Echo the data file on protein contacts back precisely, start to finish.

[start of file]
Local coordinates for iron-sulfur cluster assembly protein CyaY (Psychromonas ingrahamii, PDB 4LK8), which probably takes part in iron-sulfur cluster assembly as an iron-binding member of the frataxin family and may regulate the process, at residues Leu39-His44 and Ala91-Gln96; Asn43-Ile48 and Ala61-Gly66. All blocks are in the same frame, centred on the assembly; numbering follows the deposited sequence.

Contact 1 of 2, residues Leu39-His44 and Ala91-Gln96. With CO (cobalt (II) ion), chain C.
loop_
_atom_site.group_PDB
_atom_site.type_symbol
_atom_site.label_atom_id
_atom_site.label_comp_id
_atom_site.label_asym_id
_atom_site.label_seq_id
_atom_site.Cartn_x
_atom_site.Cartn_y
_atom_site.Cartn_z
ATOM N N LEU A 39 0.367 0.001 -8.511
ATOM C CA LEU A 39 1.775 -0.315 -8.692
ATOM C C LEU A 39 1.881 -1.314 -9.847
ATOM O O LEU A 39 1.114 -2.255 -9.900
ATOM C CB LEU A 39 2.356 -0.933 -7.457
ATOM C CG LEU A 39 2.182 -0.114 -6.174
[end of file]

Local coordinates for iron-sulfur cluster assembly protein CyaY (Psychromonas ingrahamii, PDB 4LK8), which probably takes part in iron-sulfur cluster assembly as an iron-binding member of the frataxin family and may regulate the process, at residues Leu39-His44 and Ala91-Gln96; Asn43-Ile48 and Ala61-Gly66. All blocks are in the same frame, centred on the assembly; numbering follows the deposited sequence.

Contact 1 of 2, residues Leu39-His44 and Ala91-Gln96. With CO (cobalt (II) ion), chain C.
loop_
_atom_site.group_PDB
_atom_site.type_symbol
_atom_site.label_atom_id
_atom_site.label_comp_id
_atom_site.label_asym_id
_atom_site.label_seq_id
_atom_site.Cartn_x
_atom_site.Cartn_y
_atom_site.Cartn_z
ATOM N N LEU A 39 0.367 0.001 -8.511
ATOM C CA LEU A 39 1.775 -0.315 -8.692
ATOM C C LEU A 39 1.881 -1.314 -9.847
ATOM O O LEU A 39 1.114 -2.255 -9.900
ATOM C CB LEU A 39 2.356 -0.933 -7.457
ATOM C CG LEU A 39 2.182 -0.114 -6.174